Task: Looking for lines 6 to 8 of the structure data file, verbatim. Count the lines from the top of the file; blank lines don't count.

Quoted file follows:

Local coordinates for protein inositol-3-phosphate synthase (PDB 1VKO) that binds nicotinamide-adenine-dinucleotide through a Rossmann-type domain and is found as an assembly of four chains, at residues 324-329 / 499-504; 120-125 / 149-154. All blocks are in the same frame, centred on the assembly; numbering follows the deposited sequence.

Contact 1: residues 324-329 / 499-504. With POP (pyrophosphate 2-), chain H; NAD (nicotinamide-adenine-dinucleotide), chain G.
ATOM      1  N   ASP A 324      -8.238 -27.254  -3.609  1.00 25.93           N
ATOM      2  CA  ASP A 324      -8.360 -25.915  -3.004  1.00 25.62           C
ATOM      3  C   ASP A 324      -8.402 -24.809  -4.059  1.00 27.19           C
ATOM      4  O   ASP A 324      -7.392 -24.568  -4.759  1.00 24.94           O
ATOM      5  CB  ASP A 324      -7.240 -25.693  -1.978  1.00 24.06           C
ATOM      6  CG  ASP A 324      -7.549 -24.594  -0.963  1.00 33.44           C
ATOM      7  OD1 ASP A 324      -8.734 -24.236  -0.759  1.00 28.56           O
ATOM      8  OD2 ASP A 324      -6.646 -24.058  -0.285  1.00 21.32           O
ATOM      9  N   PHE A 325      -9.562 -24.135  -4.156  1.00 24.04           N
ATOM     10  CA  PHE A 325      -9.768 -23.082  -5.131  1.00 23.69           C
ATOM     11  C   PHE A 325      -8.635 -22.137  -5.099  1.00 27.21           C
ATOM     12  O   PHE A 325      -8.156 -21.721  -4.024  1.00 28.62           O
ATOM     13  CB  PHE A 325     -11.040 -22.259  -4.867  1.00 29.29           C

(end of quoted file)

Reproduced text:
ATOM      4  O   ASP A 324      -7.392 -24.568  -4.759  1.00 24.94           O
ATOM      5  CB  ASP A 324      -7.240 -25.693  -1.978  1.00 24.06           C
ATOM      6  CG  ASP A 324      -7.549 -24.594  -0.963  1.00 33.44           C